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September 05, 2006 - Image 38

Resource type:
The Michigan Daily, 2006-09-05

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18C - The Michigan Daily - New Student Edition 2006

Food prep 101
Shop smart, eat well
By Dave Mekelberg I Daily Staff Reporter

hile you're cruising
the aisles of Target
and Costco with your
folks picking up college neces-
sities, you're going to notice that
college - and all that comes
with it - is expensive. Really
In light of this fact, the aver-
age college student is frugal as
hell, and saves every penny he
can. To help you out, the Daily
did a little price comparison
with a few popular items. May
we present a lesson in bargain
3145 Ann Arbor-Saline Rd.

thing. Chess set? Check. Veg-
etables? Check. Pantene Pro-V
shampoo? Check. The only
downside is that it takes about a
20-minute bus ride to get there
plus another 10 to navigate
through the store to find what
you actually went for.
20 oz. Coca: $1.12
10 oz. Cheerios: $3.19
Two Hot Pockets: $2.49
Snickers Bar: $0.62
Coors Light 24 pack: $15.89
600 E. Madsion Rd.
(South Quadrangle)

campus that you can use your
meal credits, so they don't get
wasted when you have a craving
for a delivery-pizza dinner.
20 oz. Pepsi: $1.29
Cheerios/Milk Combo: $1.99
One Hot Pocket: $1.59
Snickers Bar: $0.90
701 Packard St.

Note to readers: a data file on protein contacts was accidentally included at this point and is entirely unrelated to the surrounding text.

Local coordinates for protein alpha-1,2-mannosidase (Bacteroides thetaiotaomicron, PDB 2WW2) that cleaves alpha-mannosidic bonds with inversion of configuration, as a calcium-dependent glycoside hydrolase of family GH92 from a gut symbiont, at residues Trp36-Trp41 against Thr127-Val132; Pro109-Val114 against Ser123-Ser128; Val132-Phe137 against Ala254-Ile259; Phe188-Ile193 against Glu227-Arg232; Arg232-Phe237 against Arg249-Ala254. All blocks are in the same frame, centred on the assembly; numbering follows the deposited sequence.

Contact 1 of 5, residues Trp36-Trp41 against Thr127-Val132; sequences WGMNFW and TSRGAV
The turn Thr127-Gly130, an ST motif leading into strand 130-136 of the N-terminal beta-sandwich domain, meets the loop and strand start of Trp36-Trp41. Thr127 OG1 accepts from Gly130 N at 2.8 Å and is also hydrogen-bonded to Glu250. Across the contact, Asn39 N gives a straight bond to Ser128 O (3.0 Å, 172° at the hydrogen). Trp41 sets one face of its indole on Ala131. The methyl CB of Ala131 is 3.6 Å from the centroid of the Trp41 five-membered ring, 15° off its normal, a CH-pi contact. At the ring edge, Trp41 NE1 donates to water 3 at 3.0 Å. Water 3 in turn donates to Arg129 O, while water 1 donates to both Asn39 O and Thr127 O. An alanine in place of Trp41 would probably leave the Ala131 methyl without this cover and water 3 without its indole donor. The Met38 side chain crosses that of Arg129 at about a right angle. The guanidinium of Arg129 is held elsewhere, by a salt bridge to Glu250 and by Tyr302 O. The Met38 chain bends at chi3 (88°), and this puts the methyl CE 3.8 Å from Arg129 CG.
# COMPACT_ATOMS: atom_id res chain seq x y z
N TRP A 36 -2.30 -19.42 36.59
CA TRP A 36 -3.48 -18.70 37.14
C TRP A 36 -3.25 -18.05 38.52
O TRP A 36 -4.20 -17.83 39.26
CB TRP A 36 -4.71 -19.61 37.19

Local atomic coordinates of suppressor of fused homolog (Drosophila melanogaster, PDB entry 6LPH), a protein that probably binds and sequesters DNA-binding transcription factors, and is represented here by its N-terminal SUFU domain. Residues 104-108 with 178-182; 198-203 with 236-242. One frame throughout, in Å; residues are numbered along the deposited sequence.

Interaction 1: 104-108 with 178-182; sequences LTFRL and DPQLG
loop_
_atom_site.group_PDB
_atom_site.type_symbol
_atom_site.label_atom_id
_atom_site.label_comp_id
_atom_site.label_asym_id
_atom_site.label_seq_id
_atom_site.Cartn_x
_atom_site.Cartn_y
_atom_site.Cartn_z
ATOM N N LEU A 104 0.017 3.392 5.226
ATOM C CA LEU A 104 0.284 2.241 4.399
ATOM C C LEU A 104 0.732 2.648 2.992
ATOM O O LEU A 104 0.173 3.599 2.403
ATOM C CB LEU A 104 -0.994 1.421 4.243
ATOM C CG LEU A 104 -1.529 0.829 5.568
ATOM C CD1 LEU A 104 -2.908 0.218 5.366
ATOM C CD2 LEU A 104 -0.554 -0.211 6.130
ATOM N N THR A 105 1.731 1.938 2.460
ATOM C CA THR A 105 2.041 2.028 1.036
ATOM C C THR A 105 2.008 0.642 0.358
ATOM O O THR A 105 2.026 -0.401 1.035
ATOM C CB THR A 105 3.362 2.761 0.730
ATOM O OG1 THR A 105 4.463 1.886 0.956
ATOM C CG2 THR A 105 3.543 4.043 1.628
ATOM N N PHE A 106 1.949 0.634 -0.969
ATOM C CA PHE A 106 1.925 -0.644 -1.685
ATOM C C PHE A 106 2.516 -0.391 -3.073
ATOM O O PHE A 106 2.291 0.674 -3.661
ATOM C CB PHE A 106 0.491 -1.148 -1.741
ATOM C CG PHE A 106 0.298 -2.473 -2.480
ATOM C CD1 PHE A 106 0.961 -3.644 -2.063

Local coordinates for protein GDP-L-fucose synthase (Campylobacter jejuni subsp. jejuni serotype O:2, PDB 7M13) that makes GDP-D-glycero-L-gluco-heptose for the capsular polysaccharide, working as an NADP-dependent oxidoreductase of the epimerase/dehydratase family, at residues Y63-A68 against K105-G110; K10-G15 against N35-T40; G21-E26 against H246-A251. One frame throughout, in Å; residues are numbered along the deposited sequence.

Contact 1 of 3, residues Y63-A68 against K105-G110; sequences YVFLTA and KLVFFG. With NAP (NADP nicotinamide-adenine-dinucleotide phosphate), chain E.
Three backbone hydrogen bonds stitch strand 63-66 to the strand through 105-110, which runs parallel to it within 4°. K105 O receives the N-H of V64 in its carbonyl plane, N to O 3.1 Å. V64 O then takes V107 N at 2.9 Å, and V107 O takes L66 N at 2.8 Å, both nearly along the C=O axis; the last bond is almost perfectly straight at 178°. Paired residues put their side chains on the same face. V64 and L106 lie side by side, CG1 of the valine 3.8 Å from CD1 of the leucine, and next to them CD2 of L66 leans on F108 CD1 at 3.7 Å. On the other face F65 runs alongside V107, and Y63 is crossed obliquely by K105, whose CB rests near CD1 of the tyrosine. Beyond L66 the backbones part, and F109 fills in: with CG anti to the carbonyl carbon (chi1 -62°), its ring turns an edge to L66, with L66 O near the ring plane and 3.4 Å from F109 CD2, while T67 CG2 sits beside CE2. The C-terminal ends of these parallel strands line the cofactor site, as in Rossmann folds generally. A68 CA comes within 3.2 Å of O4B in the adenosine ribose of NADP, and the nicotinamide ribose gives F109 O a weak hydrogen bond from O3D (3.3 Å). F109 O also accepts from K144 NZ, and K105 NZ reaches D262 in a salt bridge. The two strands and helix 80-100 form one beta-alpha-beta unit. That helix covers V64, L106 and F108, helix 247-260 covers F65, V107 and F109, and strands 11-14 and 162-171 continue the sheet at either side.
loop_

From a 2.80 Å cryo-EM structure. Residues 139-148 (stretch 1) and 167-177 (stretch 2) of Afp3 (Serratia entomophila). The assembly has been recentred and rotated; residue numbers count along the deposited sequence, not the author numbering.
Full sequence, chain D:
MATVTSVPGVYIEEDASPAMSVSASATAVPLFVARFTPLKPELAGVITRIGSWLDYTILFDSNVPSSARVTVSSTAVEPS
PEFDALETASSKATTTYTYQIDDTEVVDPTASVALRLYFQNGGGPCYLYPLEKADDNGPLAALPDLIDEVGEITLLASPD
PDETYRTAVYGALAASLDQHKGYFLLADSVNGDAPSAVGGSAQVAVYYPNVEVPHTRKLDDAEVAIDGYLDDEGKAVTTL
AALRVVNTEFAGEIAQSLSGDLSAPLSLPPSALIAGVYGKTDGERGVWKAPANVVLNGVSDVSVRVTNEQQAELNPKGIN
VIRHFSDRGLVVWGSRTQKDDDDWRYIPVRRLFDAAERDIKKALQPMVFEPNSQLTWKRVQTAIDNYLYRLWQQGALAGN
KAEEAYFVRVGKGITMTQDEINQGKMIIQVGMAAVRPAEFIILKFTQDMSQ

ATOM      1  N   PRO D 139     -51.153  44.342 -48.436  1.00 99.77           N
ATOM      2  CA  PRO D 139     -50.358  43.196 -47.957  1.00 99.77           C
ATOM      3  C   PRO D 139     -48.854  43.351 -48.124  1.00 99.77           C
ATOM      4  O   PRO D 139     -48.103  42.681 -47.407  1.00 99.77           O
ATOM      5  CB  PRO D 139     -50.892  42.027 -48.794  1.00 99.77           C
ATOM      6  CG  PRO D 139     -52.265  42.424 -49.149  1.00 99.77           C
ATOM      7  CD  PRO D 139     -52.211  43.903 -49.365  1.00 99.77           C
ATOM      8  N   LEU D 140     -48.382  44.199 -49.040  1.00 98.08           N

Though its primary function
is most certainly vending alco-
hol, this market boasts a loca-
tion just two blocks away from
South and West Quadrangle res-
idence halls. The beer selection
is decent, and the frozen-food
section throws a curve ball by
leaving the oh-so-popular Hot
Pocket in the warehouse, instead
offering Stouffer's macaroni and
cheese. Blue Front's ambiance
is a little less comfortable than
most of the others: Its shelves
are too low to the ground, there
are never more than four people
in the store at once and there's
only one person working there
to cover a decent-sized shop.
20 oz. Coke: $1.15
Cheerios: $4.99
Snickers: $0.79
Coors Light: $16.99

20 o.z. Coke: $1.29
Cheerios: $4.99
Two Hot Pockets: $3.99
Snickers: $0.75
Coors Light: $15.49
1352 Geddes Ave.
This small market is the
closest convenience store to the
Hill. It's small, dark, cramped
and fairly overpriced. High-
lights include the heavyset guy
with crazy eyes who is always
at the counter and the feeling
that you're going to get jumped
inside, outside and anywhere
around the shady little conve-
nience store. While the entire
establishment, including the
help, is intimidating as hell for
people who don't lift weights,
it's not that bad after the first
experience. And if you live on
the Hill, you'll probably grow
to enjoy the smell of moldy
cheese that means your getting
close to the hairy little snack
20 oz. Coke: $1.30
Cheerios: $4.49
Box of Hot Pockets: $3.49
Snickers: $0.79
Coors Light: $18.99

This lovely spot is located on
Meijer is the mecca of mega- the first floor of South Quadran-
shopping in and around Ann gle Residence Hall and crowded
Arbor. Open 24 hours, nothing as hell during meal times. Now
is as entertaining as stealing a don't blame the friendly stu-
kickball from the bin and bounc- dent staff, but everything at
ing it around the store. Humon- this teeny tiny munchie mart is
gous and brightly lit in sharp overpriced. But one perk that
white, Meijer is the cheapest keeps kids coming back is that
place around, and it has every- this is one of the few spots on

601 S. Forest Ave.
340 S. State St.

This cramped market sits